Release of special STARS Conference issue of Student Success Journal
The second issue of Student Success for 2021 is now available, including a selection of articles accepted for the 2021 Student Transitions, Achievement, Retention and Success (STARS) Conference and an edited version of the student panel discussion.
Selected authors for this special issue include NCSEHE Equity Fellows Dr Katelyn Barney presenting Student Perspectives on ‘What Works’ for Effective Outreach Strategies for Indigenous Students and Dr Nicole Crawford on “Shining a Light” on Mature-Aged Students in, and From, Regional and Remote Australia.
Karen Nelson, Editor-in-Chief and Tracy Creagh, Journal Manager
STARS Conference 2021
After a COVID-induced postponement of the annual STARS Conference in 2020, the event bounced back, albeit virtually, in 2021. Over five days (5-9 July) the STARS community heard from four keynote speakers, participated in 65 concurrent presentations (Emerging Initiatives and Good Practice Reports) and enjoyed live poster sessions — all allowing online interaction between authors and delegates. The conclusion of the Conference saw a plenary panel of five students (see Feature) answer questions from the STARS community.
Co-ordinated by Piper Bell, Student Voice Australia, the student plenary provided a valuable opportunity to hear directly about the student experience. In this Feature we present an edited transcript of the panel discussion identifying the key discussion points and themes of each student’s tertiary experience (to-date) and responses to the key questions and comments from delegates and the Panel hosts.
A selection of research articles submitted for consideration for STARS 2021 underwent double-blind peer review and we are pleased to present the six papers accepted for publication:
From the University of Queensland, Katelyn Barney and Hayley Williams discuss the institution’s outreach initiative for Indigenous high school students which attempts to elevate aspirations of Indigenous students to go to university. “A Stepping Stone That Just Pushed Me Further into Wanting to Go to University”: Student Perspectives on ‘What Works’ for Effective Outreach Strategies for Indigenous Students draws on findings from interviews with Indigenous university students as part of a National Centre for Student Equity in Higher Education (NCSEHE) Equity Fellowship providing a robust evidence base for outreach activities.
A second NCSEHE Equity Fellowship is the focus of Nicole Crawford and Sherridan Emery’s article, “Shining a Light” on Mature-Aged Students in, and From, Regional and Remote Australia. Four vignettes from mature-aged students, reveal students’ diverse and complex circumstances. While the four students shared some common experiences, the extent to which their challenges were understood and supported differed. The authors suggest that entrenched approaches of privileging some students over others needs to be challenged and replaced.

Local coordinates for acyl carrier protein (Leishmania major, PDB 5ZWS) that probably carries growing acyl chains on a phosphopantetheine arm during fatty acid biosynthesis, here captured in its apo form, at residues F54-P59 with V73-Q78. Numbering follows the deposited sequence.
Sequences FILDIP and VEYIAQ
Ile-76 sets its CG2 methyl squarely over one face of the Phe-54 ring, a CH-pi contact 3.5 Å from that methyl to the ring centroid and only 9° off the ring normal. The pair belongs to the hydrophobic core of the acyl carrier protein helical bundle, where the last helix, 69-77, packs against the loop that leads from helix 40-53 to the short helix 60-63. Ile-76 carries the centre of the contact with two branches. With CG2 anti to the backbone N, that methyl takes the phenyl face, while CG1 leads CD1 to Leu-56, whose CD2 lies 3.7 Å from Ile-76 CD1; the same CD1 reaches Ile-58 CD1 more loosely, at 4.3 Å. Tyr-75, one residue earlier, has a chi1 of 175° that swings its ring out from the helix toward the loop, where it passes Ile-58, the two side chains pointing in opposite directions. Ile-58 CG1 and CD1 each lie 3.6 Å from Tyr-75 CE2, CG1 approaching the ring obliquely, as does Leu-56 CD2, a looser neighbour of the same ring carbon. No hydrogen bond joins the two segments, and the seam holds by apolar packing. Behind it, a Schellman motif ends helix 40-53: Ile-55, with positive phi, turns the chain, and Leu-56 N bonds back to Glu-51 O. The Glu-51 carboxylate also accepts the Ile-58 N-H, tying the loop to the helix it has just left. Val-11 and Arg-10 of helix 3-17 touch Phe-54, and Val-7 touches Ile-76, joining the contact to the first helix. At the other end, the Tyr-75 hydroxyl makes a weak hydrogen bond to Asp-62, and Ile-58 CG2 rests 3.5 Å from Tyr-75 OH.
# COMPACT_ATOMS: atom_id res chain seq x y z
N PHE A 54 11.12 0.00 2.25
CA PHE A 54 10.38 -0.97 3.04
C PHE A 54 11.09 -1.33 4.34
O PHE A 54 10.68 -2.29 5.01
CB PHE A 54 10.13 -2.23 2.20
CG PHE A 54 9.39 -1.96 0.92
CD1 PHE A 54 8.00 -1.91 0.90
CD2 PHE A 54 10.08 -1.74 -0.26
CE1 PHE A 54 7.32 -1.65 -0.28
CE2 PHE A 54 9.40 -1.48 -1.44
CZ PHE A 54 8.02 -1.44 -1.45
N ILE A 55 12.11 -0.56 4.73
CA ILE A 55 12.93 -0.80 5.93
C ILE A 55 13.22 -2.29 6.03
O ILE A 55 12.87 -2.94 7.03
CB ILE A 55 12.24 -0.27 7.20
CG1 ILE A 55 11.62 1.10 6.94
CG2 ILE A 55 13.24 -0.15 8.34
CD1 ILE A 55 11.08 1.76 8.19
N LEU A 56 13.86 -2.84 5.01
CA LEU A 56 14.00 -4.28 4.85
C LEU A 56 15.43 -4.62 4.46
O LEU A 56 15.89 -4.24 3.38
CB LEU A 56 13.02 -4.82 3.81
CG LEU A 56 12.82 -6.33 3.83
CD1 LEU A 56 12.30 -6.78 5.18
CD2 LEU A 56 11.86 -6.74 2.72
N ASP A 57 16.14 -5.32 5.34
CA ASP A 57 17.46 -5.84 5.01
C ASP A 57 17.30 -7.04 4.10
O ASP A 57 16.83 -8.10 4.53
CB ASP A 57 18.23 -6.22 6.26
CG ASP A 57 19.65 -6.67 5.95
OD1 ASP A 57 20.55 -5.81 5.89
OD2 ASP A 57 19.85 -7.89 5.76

Jill Lawrence and colleagues Alice Brown, Petrea Redmond, Suzanne Maloney, Marita Basson, Linda Galligan and Joanna Turner extend their work from an earlier project at the University of Southern Queensland (see Lawrence et al., 2019) around course learning analytics data (CLAD), combined with nudging initiatives, which are emerging as strategies for engaging online students. Does Course Specific Nudging Enhance Student Engagement, Experience and Success?: A Data-Driven Longitudinal Tale details the positive outcomes and benefits for academic staff and their students.
The collaborative research of staff and students involved in a students as partners (SaP) co-curricular program is detailed in Learning, Unlearning, and Relearning Together: Unmasking Power in a Students as Partners Program using Collaborative Autoethnography. Sakinah Alhadad, Daniela Vasco, Jude Williams, Pauline Dizon, Rachel Kapnias, Saira Khan, Hayley Payne, Bronte Simpson and Chantelle Warren talk about power within SaP, highlighting the power asymmetry between staff and students, and the need to address that power imbalance through considered strategies.
Several of the articles address the disruptive nature of the COVID climate on the transition experience of students. The emergency pivot to online teaching and assessment is explored from the perspective of a regional Australian university in Balancing the COVID-19 Disruption to Undergraduate Learning and Assessment with an Academic Student Support Package: Implications for Student Achievement and Engagement. Natalie Lloyd, Rebecca Sealey and Murray Logan discuss James Cook University’s implementation of an Academic Safety Net to provide an institution-wide support for students.
From Griffith University, Rhys Cooper’s study uses established qualitative methods to analyse student surveys about the institution’s first online orientation sessions instigated in 2020. In PECS: An Evidence-Based Orientation Event Framework for Enhancing Students’ Sense of Belonging the article focuses on developing the students sense of belonging at this critical stage of transition.
Our next issue is due for release in November this year and continues this theme with the title Student Success in a Global Pandemic. We are very grateful to the work of the Editors Professor Marcia Devlin and Dr Jade McKay, and we look forward to sharing their Special Issue with you. In the meantime, we hope you enjoy this STARS Conference issue of the Student Success Journal.
Lawrence, J., Brown, A., Redmond, P., & Basson, M. (2019). Engaging the disengaged: Exploring the use of course-specific learning analytics and nudging to enhance online student engagement. Student Success, 10(2), 47-58. https://doi.org/10.5204/ssj.v10i2.1295
Read the full open access issue: Vol. 12 No. 2 (2021): 2021 STARS Conference Special Issue
Edited content reproduced under a Creative Commons Attribution 4.0 International Licence. Read the original Editorial.